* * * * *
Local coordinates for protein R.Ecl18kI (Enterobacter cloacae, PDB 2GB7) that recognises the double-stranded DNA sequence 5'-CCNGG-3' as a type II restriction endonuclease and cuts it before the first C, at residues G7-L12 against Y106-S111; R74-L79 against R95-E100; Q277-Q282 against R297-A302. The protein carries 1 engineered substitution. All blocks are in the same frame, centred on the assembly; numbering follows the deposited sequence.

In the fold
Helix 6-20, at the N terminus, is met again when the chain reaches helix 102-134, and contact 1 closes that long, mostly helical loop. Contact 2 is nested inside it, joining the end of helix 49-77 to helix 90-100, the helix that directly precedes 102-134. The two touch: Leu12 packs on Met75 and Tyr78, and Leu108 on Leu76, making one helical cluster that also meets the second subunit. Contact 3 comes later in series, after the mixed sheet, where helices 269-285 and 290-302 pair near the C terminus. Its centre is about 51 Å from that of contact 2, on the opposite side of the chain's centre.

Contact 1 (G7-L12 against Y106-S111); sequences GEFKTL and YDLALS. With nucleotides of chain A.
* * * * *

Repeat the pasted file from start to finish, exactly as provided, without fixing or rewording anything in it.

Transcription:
Local coordinates for protein R.Ecl18kI (Enterobacter cloacae, PDB 2GB7) that recognises the double-stranded DNA sequence 5'-CCNGG-3' as a type II restriction endonuclease and cuts it before the first C, at residues G7-L12 against Y106-S111; R74-L79 against R95-E100; Q277-Q282 against R297-A302. The protein carries 1 engineered substitution. All blocks are in the same frame, centred on the assembly; numbering follows the deposited sequence.

In the fold
Helix 6-20, at the N terminus, is met again when the chain reaches helix 102-134, and contact 1 closes that long, mostly helical loop. Contact 2 is nested inside it, joining the end of helix 49-77 to helix 90-100, the helix that directly precedes 102-134. The two touch: Leu12 packs on Met75 and Tyr78, and Leu108 on Leu76, making one helical cluster that also meets the second subunit. Contact 3 comes later in series, after the mixed sheet, where helices 269-285 and 290-302 pair near the C terminus. Its centre is about 51 Å from that of contact 2, on the opposite side of the chain's centre.

Contact 1 (G7-L12 against Y106-S111); sequences GEFKTL and YDLALS. With nucleotides of chain A.